If Hooten Wilson is to fulfill the promissory note that she has issued in Walker Percy, Fyodor Dostoevsky, and the Search for Influence, there are a few aspects to her thinking that could be enriched. This said, one cannot impugn her explication of Catholic philosophical theology, Russian literature, and their relationship to Percy’s writings: that alone is an impressive enough achievement. It could be illuminating, though, to examine the so-called “Catholic novel” via earlier novelists such as John Henry Newman, Walter Pater, Evelyn Waugh, and J. R. R. Tolkien and more contemporaneous writers such as Graham Greene, Shusaku Endo, Ayako Sono, David Lodge and others besides. Moreover, since Hooten Wilson has made aesthetics a key tenet of her life’s work and has wisely eschewed the aforementioned propaganda industry, her work would be greatly bolstered by a general infusion of philosophical aesthetics. Roger Scruton, who would find Hooten Wilson’s aspirations most congenial, would be the perfect gateway theorist to her assimilating names such as Bosanquet and Collingwood. Peter Lamarque’s work, too, would offer Hooten Wilson a great deal more conceptual bite and precision. Three names who have done distinguished work well-worth investigating, specifically within the conjoined area of religion and aesthetics, are Gordon Graham, Frank Burch Brown and Ralph C. Wood.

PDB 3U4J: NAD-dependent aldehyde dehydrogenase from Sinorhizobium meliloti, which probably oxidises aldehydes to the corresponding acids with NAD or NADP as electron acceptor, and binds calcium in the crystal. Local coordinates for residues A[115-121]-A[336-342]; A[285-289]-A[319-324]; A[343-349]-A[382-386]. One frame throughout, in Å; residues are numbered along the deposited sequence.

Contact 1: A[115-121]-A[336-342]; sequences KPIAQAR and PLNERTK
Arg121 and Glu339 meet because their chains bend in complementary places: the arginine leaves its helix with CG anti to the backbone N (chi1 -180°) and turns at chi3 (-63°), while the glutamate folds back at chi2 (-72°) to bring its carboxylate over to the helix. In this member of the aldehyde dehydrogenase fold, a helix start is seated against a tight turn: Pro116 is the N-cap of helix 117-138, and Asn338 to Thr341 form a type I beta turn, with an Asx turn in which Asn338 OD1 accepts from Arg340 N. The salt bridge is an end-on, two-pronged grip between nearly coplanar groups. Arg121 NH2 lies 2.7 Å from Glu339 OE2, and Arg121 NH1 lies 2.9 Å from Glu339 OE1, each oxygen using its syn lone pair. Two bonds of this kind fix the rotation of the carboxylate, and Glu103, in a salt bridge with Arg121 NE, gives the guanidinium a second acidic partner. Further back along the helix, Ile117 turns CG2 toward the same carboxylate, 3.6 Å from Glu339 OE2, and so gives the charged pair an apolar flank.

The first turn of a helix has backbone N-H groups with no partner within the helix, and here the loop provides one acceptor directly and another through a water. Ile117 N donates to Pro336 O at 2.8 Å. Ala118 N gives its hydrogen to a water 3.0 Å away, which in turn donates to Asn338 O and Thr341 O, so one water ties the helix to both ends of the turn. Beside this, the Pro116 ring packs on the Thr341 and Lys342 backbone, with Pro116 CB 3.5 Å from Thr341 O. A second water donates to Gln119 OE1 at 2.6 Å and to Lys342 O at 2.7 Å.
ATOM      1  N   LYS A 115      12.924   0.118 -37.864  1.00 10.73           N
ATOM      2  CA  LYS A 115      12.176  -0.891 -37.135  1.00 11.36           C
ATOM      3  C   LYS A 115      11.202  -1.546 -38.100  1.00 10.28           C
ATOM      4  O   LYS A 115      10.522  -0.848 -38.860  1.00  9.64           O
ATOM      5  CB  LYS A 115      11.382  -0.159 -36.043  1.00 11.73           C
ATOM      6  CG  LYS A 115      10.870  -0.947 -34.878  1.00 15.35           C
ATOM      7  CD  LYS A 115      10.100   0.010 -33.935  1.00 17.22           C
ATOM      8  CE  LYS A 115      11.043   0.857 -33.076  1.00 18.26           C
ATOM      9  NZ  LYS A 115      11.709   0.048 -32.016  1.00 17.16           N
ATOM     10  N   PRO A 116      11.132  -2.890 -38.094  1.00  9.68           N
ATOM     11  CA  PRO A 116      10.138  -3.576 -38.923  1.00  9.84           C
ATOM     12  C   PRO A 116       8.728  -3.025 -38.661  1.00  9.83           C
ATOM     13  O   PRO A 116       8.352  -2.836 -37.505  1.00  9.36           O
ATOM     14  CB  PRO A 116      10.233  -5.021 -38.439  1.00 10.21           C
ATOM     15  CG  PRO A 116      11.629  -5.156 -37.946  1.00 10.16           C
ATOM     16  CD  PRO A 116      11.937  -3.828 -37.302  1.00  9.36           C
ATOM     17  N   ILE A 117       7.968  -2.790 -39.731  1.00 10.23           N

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Hooten Wilson is precisely the sort of academic that those contemplating undertaking a genuine liberal arts degree should seek out – she has actually spent time in an archive! Reading Walker Percy’s Novels is a little gem that should be on every Percyean household’s bookshelf. [7]